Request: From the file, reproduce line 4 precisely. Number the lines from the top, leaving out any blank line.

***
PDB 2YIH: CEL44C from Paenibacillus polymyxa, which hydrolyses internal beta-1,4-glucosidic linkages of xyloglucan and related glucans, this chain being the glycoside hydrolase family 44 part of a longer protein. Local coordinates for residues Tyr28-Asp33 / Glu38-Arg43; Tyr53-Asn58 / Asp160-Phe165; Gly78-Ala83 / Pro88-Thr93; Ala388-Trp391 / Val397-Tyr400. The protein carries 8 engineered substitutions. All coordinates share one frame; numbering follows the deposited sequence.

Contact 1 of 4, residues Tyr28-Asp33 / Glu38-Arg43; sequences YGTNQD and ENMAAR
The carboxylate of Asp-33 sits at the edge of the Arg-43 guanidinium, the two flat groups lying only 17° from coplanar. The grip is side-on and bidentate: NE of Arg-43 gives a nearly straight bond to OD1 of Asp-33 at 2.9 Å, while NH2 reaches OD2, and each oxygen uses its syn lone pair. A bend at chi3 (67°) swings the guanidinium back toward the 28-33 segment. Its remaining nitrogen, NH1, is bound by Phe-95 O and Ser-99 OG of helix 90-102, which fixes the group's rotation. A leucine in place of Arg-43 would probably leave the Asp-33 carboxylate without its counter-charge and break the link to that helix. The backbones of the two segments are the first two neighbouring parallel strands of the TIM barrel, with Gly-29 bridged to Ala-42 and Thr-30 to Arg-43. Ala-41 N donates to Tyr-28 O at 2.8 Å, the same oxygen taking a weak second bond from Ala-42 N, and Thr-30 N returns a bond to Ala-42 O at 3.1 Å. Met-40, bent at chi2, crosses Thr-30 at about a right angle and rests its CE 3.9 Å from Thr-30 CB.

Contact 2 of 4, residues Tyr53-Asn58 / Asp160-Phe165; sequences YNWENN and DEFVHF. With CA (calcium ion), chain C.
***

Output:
Contact 2 of 4, residues Tyr53-Asn58 / Asp160-Phe165; sequences YNWENN and DEFVHF. With CA (calcium ion), chain C.